In this extract from Lonely Planet India’s Malaysia travel guide, we look at some of the important information you will need while planning a trip to the country.
Languages: Malay, English, Chinese dialects, Tamil.
Time: Malaysia Standard Time is 2½ hours ahead of IST.
Currency: Malaysian ringgit (RM). Malaysians may refer to ringgit as ‘dollars’.
Mobile Phones: International roaming is expensive. Cheap prepaid SIM cards (RM8.50; passport required) are widely available.
Internet Access: Internet cafes are common in tourist centres. Wi-fi access is widespread in hotels and cafes.
Tourist Information: Tourism Malaysia (+603 9235 4848+603 9235 4848/4900; www.tourismmalaysia.gov.my; 109 Jalan Ampang, 50450 Kuala Lumpur).
When to Go
• December–February (high season): End-of-year school holidays and Chinese New Year push up prices; advance transport and hotel bookings are important. It’s monsoon season for the east coast of Peninsular Malaysia and western Sarawak.
• July–November (mid season): From July to August vie with visitors escaping the heat of the Gulf countries. The end of Ramadan (Hari Raya) also sees increased travel activity.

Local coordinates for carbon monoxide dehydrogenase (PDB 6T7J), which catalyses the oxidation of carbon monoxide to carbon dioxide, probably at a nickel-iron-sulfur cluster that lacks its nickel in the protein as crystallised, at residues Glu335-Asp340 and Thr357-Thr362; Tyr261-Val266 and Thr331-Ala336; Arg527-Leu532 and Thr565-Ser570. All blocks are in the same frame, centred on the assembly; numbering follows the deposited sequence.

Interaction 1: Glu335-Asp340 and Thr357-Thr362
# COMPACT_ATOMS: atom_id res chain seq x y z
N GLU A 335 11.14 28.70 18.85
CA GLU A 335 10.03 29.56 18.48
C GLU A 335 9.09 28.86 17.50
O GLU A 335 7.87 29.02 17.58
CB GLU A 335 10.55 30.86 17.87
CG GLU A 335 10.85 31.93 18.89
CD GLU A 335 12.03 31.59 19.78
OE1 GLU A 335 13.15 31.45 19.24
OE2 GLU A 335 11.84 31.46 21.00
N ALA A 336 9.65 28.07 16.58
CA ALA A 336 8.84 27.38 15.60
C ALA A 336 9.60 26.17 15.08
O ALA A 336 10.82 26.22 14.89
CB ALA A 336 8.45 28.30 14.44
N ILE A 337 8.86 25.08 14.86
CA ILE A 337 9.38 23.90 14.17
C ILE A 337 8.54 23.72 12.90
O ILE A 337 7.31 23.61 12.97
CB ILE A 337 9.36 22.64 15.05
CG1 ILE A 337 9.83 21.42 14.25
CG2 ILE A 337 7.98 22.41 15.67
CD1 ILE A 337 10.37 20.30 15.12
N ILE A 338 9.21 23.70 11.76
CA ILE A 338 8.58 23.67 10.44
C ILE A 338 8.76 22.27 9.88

• March–June (low season): Avoid the worst of the rains and humidity; plus you can enjoy places without the crush of fellow tourists.
What to Pack
• Light wash-and-wear clothes. Pack light and take advantage of cheap laundry services.
• A warm top and jacket for over-air-conditioned places and the cool highland regions.
• Slip-on shoes or sandals for quick removal when entering mosques and temples.
• Other handy items: A small torch, waterproof money/passport container, insect repellent, leech socks (if planning jungle hikes), earplugs, SPF30+ sunscreen and a travel umbrella.
• Air: Domestic routes from KL and other Malaysian cities are plentiful and cheap.
• Car & Taxi: Taxis are affordable as long as you can negotiate with your driver to ply by the meter. It’s also easy to rent self-drive cars everywhere.
• Bus: Intercity buses are affordable, comfortable and often frequent; buy tickets at bus stations.
• Train: Slow but scenic. Express trains stop only at main stations, while local services, which operate mostly on the east-coast line, stop everywhere, including the middle of the jungle. If you’re in no hurry they provide a colourful experience and are good for short journeys.